As I mentioned in my previous post, sending letters to your past self to solve serious problems is going to include some drawbacks. Unlike the first episode, Naho paid close attention to the letter, and was starting to believe that she might be able to actually change the future, even if it meant changing herself. But a greater awareness of all that her mission entails doesn’t guarantee anything, and it especially doesn’t ensure that her efforts won’t go awry.
One of the things I was worried about was Naho being too hard on herself. Her future self might see everything in retrospect and have a better understanding of her actions, but sending the letter was still taking a shot in the dark. Depending on how time travel works in this story, Naho might faithfully follow the letter and Kakeru could still die, perhaps even adding more hurtful memories to the pile.
In this episode, Naho follows the letter’s advice by responding to a note with another note, which in my mind was perfectly acceptable. She had no idea the note would be read too late. The worst part is, even though she was technically still following the letter, this was clearly her own choice, and she personally decided how to respond. She broke through her hesitation to make her feelings known, and yet it wasn’t enough to alter the unwanted situation, shattering her new found confidence.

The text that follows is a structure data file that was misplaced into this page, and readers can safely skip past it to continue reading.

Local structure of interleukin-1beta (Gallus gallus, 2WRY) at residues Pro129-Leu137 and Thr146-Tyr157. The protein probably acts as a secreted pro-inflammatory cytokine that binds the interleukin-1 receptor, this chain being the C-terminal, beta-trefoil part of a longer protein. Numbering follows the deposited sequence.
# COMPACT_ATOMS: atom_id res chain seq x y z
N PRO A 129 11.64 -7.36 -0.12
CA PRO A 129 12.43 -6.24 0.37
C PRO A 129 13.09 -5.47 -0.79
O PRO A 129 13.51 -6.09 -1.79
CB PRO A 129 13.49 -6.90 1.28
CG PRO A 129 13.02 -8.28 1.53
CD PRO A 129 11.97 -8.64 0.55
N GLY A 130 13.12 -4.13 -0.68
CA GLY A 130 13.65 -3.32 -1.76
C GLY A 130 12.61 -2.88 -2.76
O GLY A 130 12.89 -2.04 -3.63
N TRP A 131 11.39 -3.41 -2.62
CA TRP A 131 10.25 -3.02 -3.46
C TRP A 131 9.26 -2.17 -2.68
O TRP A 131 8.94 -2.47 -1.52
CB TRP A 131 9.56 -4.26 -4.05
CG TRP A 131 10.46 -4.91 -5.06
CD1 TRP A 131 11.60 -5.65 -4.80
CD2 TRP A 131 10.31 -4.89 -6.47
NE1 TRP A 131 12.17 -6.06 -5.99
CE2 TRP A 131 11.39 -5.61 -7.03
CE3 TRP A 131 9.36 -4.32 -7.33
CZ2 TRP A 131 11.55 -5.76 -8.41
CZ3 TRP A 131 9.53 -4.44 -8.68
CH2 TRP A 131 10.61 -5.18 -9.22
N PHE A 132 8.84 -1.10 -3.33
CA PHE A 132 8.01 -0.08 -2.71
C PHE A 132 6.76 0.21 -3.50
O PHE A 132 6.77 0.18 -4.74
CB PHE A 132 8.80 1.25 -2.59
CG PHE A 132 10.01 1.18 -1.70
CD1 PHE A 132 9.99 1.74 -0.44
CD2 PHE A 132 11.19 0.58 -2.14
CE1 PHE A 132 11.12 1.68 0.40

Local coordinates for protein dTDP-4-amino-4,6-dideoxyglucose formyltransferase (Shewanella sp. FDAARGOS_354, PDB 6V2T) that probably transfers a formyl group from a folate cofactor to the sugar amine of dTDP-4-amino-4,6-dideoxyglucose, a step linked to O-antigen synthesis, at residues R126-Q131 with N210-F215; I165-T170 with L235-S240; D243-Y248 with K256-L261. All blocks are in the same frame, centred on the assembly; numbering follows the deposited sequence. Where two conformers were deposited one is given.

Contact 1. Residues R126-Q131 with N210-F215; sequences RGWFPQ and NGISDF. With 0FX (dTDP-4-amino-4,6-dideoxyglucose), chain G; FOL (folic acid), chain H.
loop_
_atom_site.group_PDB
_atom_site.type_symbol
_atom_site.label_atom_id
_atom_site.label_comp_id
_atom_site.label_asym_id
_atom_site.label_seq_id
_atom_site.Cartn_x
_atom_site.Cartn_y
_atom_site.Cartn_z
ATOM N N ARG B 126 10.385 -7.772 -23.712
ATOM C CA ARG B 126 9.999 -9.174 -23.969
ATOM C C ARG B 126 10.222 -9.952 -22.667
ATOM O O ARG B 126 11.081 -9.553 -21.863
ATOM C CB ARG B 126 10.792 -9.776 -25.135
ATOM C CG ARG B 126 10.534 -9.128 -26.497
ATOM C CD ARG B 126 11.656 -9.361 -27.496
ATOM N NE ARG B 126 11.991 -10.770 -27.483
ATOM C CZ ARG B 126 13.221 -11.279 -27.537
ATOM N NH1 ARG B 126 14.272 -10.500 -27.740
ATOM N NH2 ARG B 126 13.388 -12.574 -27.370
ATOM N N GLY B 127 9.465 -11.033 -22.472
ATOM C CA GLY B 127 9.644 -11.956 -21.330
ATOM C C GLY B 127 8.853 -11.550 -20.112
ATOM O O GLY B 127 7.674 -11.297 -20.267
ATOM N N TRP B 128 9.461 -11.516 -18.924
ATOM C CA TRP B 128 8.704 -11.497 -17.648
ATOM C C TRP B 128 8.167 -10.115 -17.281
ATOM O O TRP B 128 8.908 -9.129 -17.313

Disappointment is bound to come in life. Try as we might to do everything right, sometimes even our best efforts fail. But there is always hope. God is with us through our trials, and if we lean on him and the people he’s placed in our lives, everything is much easier to bear. God calls us to endure, and not lose sight of the greater things to come. It’s interesting that Naho’s disappointment doesn’t go unnoticed either. When she tries to leave, Suwa follows her because he could see something was wrong. In a similar way, God sees us in our struggling even when no one else does.
I felt like the final scene changed the tone of the story. At last it is almost certainly confirmed that Kakeru’s death was by his own intention. It is unsurprising that Naho’s pain runs deep enough that the possibility of changing her past would be worth the risk of making everything worse. This adds a deeper level of urgency to the plot beyond every day romantic misunderstandings, and I’m feeling a lot more invested. I’m glad that they’ve already shown events starting to diverge from the letter’s predictions, and I have no doubt Kakeru ended up joining the soccer team because Naho encouraged him. I wonder how the heartbroken Naho is going to respond to the letter now, and look forward to finding out!